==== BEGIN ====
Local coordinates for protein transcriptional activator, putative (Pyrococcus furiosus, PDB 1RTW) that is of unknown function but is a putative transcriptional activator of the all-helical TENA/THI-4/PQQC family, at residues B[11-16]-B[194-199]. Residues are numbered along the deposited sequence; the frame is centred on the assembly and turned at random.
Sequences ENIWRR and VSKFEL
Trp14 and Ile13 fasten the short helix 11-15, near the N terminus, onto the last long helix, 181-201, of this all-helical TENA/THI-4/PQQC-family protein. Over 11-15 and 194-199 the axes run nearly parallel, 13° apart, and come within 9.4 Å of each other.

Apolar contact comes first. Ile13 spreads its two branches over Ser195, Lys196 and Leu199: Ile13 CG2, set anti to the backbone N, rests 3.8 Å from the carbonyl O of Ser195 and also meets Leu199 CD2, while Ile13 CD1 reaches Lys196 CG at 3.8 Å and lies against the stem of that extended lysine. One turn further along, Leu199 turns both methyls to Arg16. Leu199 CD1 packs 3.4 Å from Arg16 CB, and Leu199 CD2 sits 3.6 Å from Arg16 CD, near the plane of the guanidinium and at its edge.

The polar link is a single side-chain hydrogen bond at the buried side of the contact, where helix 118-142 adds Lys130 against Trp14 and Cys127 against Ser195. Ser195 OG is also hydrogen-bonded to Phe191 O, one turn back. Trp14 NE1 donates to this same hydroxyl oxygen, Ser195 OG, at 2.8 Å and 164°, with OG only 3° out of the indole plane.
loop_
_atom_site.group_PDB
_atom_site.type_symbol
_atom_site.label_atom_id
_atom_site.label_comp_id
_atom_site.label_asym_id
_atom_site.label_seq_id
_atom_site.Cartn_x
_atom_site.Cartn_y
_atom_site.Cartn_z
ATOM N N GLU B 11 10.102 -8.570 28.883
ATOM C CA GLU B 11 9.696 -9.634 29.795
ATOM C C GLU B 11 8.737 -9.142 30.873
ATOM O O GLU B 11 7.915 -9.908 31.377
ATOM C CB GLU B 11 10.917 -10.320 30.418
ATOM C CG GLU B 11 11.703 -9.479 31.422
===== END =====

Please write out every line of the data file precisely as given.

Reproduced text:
Local coordinates for protein transcriptional activator, putative (Pyrococcus furiosus, PDB 1RTW) that is of unknown function but is a putative transcriptional activator of the all-helical TENA/THI-4/PQQC family, at residues B[11-16]-B[194-199]. Residues are numbered along the deposited sequence; the frame is centred on the assembly and turned at random.
Sequences ENIWRR and VSKFEL
Trp14 and Ile13 fasten the short helix 11-15, near the N terminus, onto the last long helix, 181-201, of this all-helical TENA/THI-4/PQQC-family protein. Over 11-15 and 194-199 the axes run nearly parallel, 13° apart, and come within 9.4 Å of each other.

Apolar contact comes first. Ile13 spreads its two branches over Ser195, Lys196 and Leu199: Ile13 CG2, set anti to the backbone N, rests 3.8 Å from the carbonyl O of Ser195 and also meets Leu199 CD2, while Ile13 CD1 reaches Lys196 CG at 3.8 Å and lies against the stem of that extended lysine. One turn further along, Leu199 turns both methyls to Arg16. Leu199 CD1 packs 3.4 Å from Arg16 CB, and Leu199 CD2 sits 3.6 Å from Arg16 CD, near the plane of the guanidinium and at its edge.

The polar link is a single side-chain hydrogen bond at the buried side of the contact, where helix 118-142 adds Lys130 against Trp14 and Cys127 against Ser195. Ser195 OG is also hydrogen-bonded to Phe191 O, one turn back. Trp14 NE1 donates to this same hydroxyl oxygen, Ser195 OG, at 2.8 Å and 164°, with OG only 3° out of the indole plane.
loop_
_atom_site.group_PDB
_atom_site.type_symbol
_atom_site.label_atom_id
_atom_site.label_comp_id
_atom_site.label_asym_id
_atom_site.label_seq_id
_atom_site.Cartn_x
_atom_site.Cartn_y
_atom_site.Cartn_z
ATOM N N GLU B 11 10.102 -8.570 28.883
ATOM C CA GLU B 11 9.696 -9.634 29.795
ATOM C C GLU B 11 8.737 -9.142 30.873
ATOM O O GLU B 11 7.915 -9.908 31.377
ATOM C CB GLU B 11 10.917 -10.320 30.418
ATOM C CG GLU B 11 11.703 -9.479 31.422